Cite This Page:

Nationwide Children's Hospital. "Evidence supports blocking immune response to enhance viral therapy against solid tumors." ScienceDaily. ScienceDaily, 13 March 2013. <www.sciencedaily.com/releases/2013/03/130313123542.htm>.
Nationwide Children's Hospital. (2013, March 13). Evidence supports blocking immune response to enhance viral therapy against solid tumors. ScienceDaily. Retrieved April 1, 2015 from www.sciencedaily.com/releases/2013/03/130313123542.htm
Nationwide Children's Hospital. "Evidence supports blocking immune response to enhance viral therapy against solid tumors." ScienceDaily. www.sciencedaily.com/releases/2013/03/130313123542.htm (accessed April 1, 2015).

Share This


More From ScienceDaily



More Health & Medicine News

Wednesday, April 1, 2015

Featured Research

from universities, journals, and other organizations


Featured Videos

from AP, Reuters, AFP, and other news services

Wound-Healing Laser Soon to Be a Reality Israeli Scientist

Wound-Healing Laser Soon to Be a Reality Israeli Scientist

Reuters - Innovations Video Online (Apr. 1, 2015) Israeli scientists says laser bonding of tissue allows much faster healing and less scarring. Amy Pollock has more. Video provided by Reuters
Powered by NewsLook.com
Liberia Sees Resurgence of Drug Trafficking as Ebola Wanes

Liberia Sees Resurgence of Drug Trafficking as Ebola Wanes

AFP (Apr. 1, 2015) The governments of Liberia and Sierra Leone have been busy fighting the menace created by the deadly Ebola virus, but illicit drug lords have taken advantage of the situation to advance the drug trade. Duration: 01:12 Video provided by AFP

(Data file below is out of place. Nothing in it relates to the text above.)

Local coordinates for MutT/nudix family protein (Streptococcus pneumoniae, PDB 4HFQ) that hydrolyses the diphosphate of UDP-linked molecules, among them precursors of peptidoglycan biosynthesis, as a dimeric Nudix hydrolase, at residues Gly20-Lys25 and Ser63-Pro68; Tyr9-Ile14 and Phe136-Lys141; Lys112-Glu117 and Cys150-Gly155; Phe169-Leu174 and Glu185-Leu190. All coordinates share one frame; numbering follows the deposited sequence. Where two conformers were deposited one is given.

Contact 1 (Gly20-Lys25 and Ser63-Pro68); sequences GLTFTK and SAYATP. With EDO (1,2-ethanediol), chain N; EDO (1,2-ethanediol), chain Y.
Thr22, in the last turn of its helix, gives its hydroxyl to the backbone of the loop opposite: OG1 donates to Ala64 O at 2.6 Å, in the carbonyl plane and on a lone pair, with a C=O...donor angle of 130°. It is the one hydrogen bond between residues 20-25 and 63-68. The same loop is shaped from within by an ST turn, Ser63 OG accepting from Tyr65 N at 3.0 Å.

Powered by NewsLook.com
Stigma Stalks India's Leprosy Sufferers as Disease Returns

Stigma Stalks India's Leprosy Sufferers as Disease Returns

AFP (Apr. 1, 2015) The Indian government declared victory over leprosy in 2005, but the disease is making a comeback in some parts of the country, with more than a hundred thousand lepers still living in colonies, shunned from society. Duration: 02:41 Video provided by AFP
Powered by NewsLook.com
7-Year-Old Girl Gets 3-D Printed 'robohand'

7-Year-Old Girl Gets 3-D Printed 'robohand'

AP (Mar. 31, 2015) Although she never had much interest in prosthetic limbs before, Faith Lennox couldn&apos;t wait to slip on her new robohand. The 7-year-old, who lost part of her left arm when she was a baby, grabbed it as soon as it came off a 3-D printer. (March 31) Video provided by AP
Powered by NewsLook.com

Search ScienceDaily

Number of stories in archives: 140,361

Find with keyword(s):
Enter a keyword or phrase to search ScienceDaily for related topics and research stories.

Save/Print:
Share:

Breaking News:

Strange & Offbeat Stories


Health & Medicine

Mind & Brain

Living & Well

In Other News

... from NewsDaily.com

Science News

Health News

Environment News

Technology News



Save/Print:
Share:

Free Subscriptions


Get the latest science news with ScienceDaily's free email newsletters, updated daily and weekly. Or view hourly updated newsfeeds in your RSS reader:

Get Social & Mobile


Keep up to date with the latest news from ScienceDaily via social networks and mobile apps:

Have Feedback?


Tell us what you think of ScienceDaily -- we welcome both positive and negative comments. Have any problems using the site? Questions?
Mobile: iPhone Android Web
Follow: Facebook Twitter Google+
Subscribe: RSS Feeds Email Newsletters
Latest Headlines Health & Medicine Mind & Brain Space & Time Matter & Energy Computers & Math Plants & Animals Earth & Climate Fossils & Ruins